Everyone Appreciates A Snowplow in the Winter…

The psychology profession has never been shy about shaming parents who have children who struggle with behavior.  Pithy, judgmental terms are the frequent weapon of choice in communicating blame.  We are all familiar with the “Helicopter Parent,” i.e., the parent who swoops in from on high to rescue their child at the slightest hint of struggle (or so these judgmental coiners of the phrase tell us.).   Parents of struggling children already feel bad enough without having to endure a succinct term to throw at them under times of frequent stress.

Well now there is a new term with which to shame parents – The Snowplow Parent.  The notion is that much like its real-life counterpart, the snowplow parent pushes ahead in front of their children removing any and all obstacles so that their child does not have to face any hardships or barriers in their lives.  The argument goes that in removing these obstacles, the parents are depriving their children of the opportunity to learn how to overcome hurdles on the road to becoming independent, responsible adults.  But here is the interesting thing; snowplows are actually pretty helpful.  How many of you during a blizzard have said “No thanks, Mr. Plow. I would rather trudge through this dangerous, snow-laden road on my own, because what I am most interested in doing is building my character?”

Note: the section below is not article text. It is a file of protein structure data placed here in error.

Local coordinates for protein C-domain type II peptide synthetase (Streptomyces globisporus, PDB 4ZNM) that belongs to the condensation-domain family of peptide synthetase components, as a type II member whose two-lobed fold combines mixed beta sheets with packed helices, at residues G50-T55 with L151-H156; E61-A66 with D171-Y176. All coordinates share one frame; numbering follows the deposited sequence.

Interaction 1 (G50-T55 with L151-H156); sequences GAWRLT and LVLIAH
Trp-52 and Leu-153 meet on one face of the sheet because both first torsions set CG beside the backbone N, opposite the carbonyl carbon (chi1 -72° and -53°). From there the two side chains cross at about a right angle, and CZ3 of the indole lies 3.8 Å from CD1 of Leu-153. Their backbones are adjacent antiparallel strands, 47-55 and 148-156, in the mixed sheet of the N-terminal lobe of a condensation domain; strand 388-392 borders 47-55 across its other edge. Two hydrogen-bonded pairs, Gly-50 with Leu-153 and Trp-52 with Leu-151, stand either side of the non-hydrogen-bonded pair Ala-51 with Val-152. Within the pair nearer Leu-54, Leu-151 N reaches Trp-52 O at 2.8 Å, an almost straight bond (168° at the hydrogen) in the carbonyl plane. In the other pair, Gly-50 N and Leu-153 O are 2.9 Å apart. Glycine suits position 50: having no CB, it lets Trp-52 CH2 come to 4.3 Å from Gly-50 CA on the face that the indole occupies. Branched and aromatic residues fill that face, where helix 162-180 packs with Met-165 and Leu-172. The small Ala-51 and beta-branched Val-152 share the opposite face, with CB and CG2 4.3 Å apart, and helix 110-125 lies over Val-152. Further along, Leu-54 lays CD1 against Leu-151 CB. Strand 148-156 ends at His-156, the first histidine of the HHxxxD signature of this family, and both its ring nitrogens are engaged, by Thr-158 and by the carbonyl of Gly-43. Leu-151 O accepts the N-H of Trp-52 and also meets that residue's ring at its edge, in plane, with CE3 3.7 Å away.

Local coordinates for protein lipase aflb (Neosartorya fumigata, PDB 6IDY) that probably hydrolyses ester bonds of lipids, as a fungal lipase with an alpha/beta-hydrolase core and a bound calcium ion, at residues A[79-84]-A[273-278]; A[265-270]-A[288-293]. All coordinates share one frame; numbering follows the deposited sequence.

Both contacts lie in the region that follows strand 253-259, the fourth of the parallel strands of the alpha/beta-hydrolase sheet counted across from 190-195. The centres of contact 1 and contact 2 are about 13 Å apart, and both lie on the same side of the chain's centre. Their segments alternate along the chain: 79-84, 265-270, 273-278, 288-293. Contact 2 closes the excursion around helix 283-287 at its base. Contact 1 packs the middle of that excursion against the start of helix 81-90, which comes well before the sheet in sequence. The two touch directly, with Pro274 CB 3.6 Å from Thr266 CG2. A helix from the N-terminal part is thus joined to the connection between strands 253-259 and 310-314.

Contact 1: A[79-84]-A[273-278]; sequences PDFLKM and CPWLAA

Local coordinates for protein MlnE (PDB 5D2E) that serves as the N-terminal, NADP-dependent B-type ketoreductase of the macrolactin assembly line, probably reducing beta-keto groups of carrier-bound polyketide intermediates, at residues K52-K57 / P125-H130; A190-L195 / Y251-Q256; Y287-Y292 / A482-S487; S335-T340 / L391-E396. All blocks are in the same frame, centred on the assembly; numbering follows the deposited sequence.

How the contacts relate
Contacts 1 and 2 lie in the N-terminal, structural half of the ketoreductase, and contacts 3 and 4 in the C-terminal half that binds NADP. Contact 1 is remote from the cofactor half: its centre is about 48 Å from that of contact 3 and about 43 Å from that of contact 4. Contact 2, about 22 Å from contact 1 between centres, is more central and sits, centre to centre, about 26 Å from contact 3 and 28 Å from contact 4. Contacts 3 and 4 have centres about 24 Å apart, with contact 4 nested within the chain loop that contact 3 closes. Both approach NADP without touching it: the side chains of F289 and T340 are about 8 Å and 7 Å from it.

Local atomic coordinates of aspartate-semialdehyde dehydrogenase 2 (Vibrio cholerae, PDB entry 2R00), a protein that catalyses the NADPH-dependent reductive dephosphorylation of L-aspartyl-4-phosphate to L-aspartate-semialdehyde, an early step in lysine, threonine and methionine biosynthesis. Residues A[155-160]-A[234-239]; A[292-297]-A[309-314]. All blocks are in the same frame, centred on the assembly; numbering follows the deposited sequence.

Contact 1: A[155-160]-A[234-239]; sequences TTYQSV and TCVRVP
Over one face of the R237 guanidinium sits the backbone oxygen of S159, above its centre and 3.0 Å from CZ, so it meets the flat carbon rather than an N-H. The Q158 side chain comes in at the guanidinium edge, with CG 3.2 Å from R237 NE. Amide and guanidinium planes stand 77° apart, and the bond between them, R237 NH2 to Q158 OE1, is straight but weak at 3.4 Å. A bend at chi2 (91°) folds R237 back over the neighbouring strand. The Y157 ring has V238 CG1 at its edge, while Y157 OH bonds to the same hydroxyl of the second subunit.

Now, don’t get me wrong.  I do believe it is helpful to learn how to navigate obstacles and overcome adversity.  But as we frequently see in this kind of situation, people often fall victim to an all-or-none type of thinking that ends up actually preventing that exact goal to which we are striving.  Yes, it is helpful for children to learn how to deal with obstacles, but some obstacles may be too difficult for them to handle at times and there may be situations in which it is absolutely appropriate to remove them.  Do I need the snowplow to drive down my street when there is an inch or two of snow?  Certainly not.  Do I need the snowplow to drive down my street when there is a foot of snow?  Yes, please!  Making things more complicated is the fact that if I am an inexperienced or poor driver, I may need the snowplow when there is less snow than an amount faced by a more experienced driver.  The degree of difficulty that a situation presents is not absolute, but rather is determined by the level of cognitive and social emotional skill required by the situation relative to the particular person’s skill set.